Northern Ireland

Hillary Clinton hails role of women in NI peace process

Hillary Clinton Image copyright Reuters
Image caption Hillary Rodham Clinton was honoured at an Irish-American event in New York

Former US secretary of state Hillary Rodham Clinton has praised the role of women in cementing the Northern Ireland peace process.

Speaking in New York at her induction into the Irish America Hall of Fame, she said she was accepting the honour "on behalf of all the remarkable women that I met and admired in Northern Ireland".

She described sitting at a table in Belfast with women from both sides of the conflict and watching as they discovered how much they shared, over cups of tea.

She said that when "the work of peace permeates down to the kitchen table, to the backyard, to the neighbourhood, around cups of tea, there's a much greater chance the agreement will hold".

"You cannot bring peace and security to people just by signing an agreement,'' she said.

"In fact, most peace agreements don't last.''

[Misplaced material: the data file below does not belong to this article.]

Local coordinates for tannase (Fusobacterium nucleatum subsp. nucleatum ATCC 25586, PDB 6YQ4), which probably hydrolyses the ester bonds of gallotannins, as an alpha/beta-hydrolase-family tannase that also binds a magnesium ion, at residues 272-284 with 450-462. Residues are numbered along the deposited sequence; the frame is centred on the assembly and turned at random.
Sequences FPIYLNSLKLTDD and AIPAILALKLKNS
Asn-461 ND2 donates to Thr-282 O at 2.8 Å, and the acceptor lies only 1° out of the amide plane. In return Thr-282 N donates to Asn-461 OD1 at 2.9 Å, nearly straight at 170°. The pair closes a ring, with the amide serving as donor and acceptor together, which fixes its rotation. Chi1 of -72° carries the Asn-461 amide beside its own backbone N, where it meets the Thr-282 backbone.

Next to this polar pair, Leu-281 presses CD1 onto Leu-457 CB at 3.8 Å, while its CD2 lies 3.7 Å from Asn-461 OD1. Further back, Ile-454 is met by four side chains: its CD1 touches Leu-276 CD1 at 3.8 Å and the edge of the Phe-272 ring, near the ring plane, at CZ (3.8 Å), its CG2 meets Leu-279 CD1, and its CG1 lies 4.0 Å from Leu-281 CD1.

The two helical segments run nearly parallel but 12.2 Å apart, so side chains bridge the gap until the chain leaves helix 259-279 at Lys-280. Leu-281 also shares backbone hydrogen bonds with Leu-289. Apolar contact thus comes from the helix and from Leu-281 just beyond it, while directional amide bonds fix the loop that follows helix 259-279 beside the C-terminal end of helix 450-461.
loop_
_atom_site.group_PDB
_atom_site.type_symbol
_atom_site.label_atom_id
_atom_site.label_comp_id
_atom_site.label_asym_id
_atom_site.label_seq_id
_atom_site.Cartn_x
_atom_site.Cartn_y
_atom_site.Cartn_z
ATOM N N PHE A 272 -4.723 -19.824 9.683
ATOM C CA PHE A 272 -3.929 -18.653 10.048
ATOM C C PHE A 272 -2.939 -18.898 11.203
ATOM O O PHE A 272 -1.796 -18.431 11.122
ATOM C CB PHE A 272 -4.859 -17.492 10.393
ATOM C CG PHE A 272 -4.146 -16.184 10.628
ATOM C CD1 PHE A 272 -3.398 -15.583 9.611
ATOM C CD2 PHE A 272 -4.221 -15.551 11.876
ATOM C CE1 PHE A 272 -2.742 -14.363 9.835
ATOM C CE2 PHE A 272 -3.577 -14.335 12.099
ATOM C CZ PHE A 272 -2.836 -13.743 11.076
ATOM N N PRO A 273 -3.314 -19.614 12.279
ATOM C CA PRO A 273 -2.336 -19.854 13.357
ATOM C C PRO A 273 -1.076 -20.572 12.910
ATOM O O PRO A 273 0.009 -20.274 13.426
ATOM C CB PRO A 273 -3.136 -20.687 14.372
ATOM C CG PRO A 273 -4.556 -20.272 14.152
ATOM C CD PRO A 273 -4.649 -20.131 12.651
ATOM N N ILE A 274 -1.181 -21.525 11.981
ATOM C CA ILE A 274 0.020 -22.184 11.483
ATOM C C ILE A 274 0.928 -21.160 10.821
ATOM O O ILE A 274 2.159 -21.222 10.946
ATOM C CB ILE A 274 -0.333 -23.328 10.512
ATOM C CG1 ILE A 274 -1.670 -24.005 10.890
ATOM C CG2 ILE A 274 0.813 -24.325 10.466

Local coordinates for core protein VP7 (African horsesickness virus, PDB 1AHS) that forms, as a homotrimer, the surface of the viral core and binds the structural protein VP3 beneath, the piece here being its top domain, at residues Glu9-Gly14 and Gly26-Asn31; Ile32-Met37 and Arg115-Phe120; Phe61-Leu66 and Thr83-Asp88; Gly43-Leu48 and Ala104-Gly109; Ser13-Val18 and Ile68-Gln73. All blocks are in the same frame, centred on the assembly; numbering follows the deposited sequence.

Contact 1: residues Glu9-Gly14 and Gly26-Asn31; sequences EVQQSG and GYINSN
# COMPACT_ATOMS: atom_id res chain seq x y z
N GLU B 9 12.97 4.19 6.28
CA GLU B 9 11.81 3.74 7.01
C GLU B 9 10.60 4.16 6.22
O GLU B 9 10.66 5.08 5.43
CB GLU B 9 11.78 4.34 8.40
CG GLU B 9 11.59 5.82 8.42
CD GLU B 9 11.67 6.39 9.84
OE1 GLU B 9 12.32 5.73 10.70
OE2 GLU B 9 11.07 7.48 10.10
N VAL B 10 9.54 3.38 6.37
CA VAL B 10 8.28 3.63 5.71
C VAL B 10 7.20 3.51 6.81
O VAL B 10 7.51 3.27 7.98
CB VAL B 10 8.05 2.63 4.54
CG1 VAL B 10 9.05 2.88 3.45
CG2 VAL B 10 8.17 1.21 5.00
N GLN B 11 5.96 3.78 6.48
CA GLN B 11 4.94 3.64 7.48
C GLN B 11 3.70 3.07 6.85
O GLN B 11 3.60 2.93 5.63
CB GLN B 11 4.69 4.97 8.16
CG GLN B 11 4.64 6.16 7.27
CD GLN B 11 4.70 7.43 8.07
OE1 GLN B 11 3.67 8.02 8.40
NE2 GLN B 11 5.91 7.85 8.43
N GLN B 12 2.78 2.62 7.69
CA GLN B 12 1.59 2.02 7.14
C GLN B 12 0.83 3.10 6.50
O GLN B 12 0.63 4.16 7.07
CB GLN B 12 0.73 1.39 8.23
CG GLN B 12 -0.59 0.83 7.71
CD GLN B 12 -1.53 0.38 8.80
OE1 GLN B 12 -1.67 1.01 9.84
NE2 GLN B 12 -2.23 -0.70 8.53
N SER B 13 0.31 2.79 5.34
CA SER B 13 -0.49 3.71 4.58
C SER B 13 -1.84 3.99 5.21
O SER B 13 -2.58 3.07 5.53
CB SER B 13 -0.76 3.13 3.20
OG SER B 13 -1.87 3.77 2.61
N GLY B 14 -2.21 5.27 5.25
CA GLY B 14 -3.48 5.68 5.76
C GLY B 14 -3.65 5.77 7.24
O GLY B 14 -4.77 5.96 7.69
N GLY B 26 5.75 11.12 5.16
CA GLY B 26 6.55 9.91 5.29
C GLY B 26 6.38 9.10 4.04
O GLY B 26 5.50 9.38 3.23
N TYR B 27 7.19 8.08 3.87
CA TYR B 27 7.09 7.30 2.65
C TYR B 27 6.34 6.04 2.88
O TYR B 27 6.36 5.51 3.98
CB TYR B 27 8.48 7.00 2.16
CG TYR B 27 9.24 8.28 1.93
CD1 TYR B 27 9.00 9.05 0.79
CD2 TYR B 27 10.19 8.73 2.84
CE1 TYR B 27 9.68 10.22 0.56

Image copyright EPA
Image caption Hillary Clinton speaks after being inducted into the 2015 Irish America Hall of Fame

Mrs Clinton and her husband President Bill Clinton's first visit to Northern Ireland came in November 1995, 15 months after the IRA announced its first ceasefire.

She is seen as a top contender for the Democratic nomination in the 2016 presidential election but has not said if she intends to run.

Among those who attended the event, hosted by Irish America magazine, was Sinn Féin leader Gerry Adams.

Mrs Clinton referred to her husband's decision to grant Mr Adams a US visa, a move that angered the UK government at the time.

"I remember very well when the request came back in 1993 that my husband approve a visa for Gerry Adams, who is with us today - it was a very difficult decision," she said.

"It seems like an obvious one in retrospect but at the time, much of our own government, certainly other governments, were against such a gesture.

"And I think it is true that absent that first step, that first risk, we might not have had the momentum to move forward to get to the Good Friday accords," she said.

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